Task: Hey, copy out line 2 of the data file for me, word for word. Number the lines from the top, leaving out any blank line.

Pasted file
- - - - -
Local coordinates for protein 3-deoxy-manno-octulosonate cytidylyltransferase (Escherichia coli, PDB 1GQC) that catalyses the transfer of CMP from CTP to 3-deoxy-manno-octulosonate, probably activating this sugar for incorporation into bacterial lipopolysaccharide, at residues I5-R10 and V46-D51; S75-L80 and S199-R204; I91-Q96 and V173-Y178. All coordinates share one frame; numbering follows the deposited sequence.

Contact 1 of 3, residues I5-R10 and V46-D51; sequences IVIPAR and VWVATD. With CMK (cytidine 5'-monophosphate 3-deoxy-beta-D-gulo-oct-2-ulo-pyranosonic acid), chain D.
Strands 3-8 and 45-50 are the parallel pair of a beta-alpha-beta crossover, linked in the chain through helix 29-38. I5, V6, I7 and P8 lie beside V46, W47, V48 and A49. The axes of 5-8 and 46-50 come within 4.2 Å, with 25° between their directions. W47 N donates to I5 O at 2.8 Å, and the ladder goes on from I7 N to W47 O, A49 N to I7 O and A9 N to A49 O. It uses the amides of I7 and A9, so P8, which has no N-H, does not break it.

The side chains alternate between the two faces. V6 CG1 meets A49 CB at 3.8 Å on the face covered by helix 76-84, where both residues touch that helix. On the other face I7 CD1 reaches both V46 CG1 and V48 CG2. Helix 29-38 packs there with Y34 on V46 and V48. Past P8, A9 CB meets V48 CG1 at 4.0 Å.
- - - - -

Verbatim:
Contact 1 of 3, residues I5-R10 and V46-D51; sequences IVIPAR and VWVATD. With CMK (cytidine 5'-monophosphate 3-deoxy-beta-D-gulo-oct-2-ulo-pyranosonic acid), chain D.